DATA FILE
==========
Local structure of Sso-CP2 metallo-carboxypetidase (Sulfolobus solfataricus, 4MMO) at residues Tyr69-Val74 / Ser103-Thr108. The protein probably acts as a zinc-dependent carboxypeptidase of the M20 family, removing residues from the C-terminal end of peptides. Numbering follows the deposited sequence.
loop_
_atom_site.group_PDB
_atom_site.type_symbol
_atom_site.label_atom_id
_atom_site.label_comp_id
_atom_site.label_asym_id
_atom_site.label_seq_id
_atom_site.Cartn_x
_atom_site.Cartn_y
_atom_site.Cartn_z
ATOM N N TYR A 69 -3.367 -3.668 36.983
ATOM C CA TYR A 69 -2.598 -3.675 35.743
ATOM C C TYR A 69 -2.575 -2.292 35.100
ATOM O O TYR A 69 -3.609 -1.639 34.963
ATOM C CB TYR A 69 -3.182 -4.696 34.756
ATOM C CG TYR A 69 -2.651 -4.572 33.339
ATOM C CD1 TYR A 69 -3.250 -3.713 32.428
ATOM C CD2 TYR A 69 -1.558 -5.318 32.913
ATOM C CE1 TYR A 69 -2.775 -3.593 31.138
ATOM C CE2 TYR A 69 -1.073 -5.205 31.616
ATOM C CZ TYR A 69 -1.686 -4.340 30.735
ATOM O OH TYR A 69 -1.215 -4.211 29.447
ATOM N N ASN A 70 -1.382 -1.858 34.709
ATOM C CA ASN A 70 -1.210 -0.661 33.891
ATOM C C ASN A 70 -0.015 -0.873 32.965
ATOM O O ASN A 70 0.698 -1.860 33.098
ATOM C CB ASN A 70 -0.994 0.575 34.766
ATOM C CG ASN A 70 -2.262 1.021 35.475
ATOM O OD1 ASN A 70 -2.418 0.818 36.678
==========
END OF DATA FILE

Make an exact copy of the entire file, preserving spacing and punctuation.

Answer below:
Local structure of Sso-CP2 metallo-carboxypetidase (Sulfolobus solfataricus, 4MMO) at residues Tyr69-Val74 / Ser103-Thr108. The protein probably acts as a zinc-dependent carboxypeptidase of the M20 family, removing residues from the C-terminal end of peptides. Numbering follows the deposited sequence.
loop_
_atom_site.group_PDB
_atom_site.type_symbol
_atom_site.label_atom_id
_atom_site.label_comp_id
_atom_site.label_asym_id
_atom_site.label_seq_id
_atom_site.Cartn_x
_atom_site.Cartn_y
_atom_site.Cartn_z
ATOM N N TYR A 69 -3.367 -3.668 36.983
ATOM C CA TYR A 69 -2.598 -3.675 35.743
ATOM C C TYR A 69 -2.575 -2.292 35.100
ATOM O O TYR A 69 -3.609 -1.639 34.963
ATOM C CB TYR A 69 -3.182 -4.696 34.756
ATOM C CG TYR A 69 -2.651 -4.572 33.339
ATOM C CD1 TYR A 69 -3.250 -3.713 32.428
ATOM C CD2 TYR A 69 -1.558 -5.318 32.913
ATOM C CE1 TYR A 69 -2.775 -3.593 31.138
ATOM C CE2 TYR A 69 -1.073 -5.205 31.616
ATOM C CZ TYR A 69 -1.686 -4.340 30.735
ATOM O OH TYR A 69 -1.215 -4.211 29.447
ATOM N N ASN A 70 -1.382 -1.858 34.709
ATOM C CA ASN A 70 -1.210 -0.661 33.891
ATOM C C ASN A 70 -0.015 -0.873 32.965
ATOM O O ASN A 70 0.698 -1.860 33.098
ATOM C CB ASN A 70 -0.994 0.575 34.766
ATOM C CG ASN A 70 -2.262 1.021 35.475
ATOM O OD1 ASN A 70 -2.418 0.818 36.678